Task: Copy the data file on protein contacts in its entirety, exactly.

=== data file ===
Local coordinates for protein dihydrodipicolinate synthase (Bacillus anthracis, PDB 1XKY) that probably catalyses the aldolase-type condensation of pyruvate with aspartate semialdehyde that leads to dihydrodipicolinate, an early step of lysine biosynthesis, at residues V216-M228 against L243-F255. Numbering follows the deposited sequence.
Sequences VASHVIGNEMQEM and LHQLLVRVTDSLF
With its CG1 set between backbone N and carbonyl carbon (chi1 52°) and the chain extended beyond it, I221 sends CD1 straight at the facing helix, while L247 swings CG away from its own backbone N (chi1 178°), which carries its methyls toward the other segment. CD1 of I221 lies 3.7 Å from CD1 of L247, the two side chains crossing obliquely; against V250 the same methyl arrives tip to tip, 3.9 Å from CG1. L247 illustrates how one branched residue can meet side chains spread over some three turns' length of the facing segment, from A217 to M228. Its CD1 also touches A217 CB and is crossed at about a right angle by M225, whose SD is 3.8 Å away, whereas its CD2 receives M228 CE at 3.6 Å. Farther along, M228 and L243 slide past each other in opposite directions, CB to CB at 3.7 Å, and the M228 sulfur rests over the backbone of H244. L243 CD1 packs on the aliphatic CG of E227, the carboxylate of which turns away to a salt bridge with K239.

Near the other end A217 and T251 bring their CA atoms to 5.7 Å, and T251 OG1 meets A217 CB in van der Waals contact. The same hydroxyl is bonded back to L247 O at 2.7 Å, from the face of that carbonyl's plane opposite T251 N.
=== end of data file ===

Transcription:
Local coordinates for protein dihydrodipicolinate synthase (Bacillus anthracis, PDB 1XKY) that probably catalyses the aldolase-type condensation of pyruvate with aspartate semialdehyde that leads to dihydrodipicolinate, an early step of lysine biosynthesis, at residues V216-M228 against L243-F255. Numbering follows the deposited sequence.
Sequences VASHVIGNEMQEM and LHQLLVRVTDSLF
With its CG1 set between backbone N and carbonyl carbon (chi1 52°) and the chain extended beyond it, I221 sends CD1 straight at the facing helix, while L247 swings CG away from its own backbone N (chi1 178°), which carries its methyls toward the other segment. CD1 of I221 lies 3.7 Å from CD1 of L247, the two side chains crossing obliquely; against V250 the same methyl arrives tip to tip, 3.9 Å from CG1. L247 illustrates how one branched residue can meet side chains spread over some three turns' length of the facing segment, from A217 to M228. Its CD1 also touches A217 CB and is crossed at about a right angle by M225, whose SD is 3.8 Å away, whereas its CD2 receives M228 CE at 3.6 Å. Farther along, M228 and L243 slide past each other in opposite directions, CB to CB at 3.7 Å, and the M228 sulfur rests over the backbone of H244. L243 CD1 packs on the aliphatic CG of E227, the carboxylate of which turns away to a salt bridge with K239.

Near the other end A217 and T251 bring their CA atoms to 5.7 Å, and T251 OG1 meets A217 CB in van der Waals contact. The same hydroxyl is bonded back to L247 O at 2.7 Å, from the face of that carbonyl's plane opposite T251 N.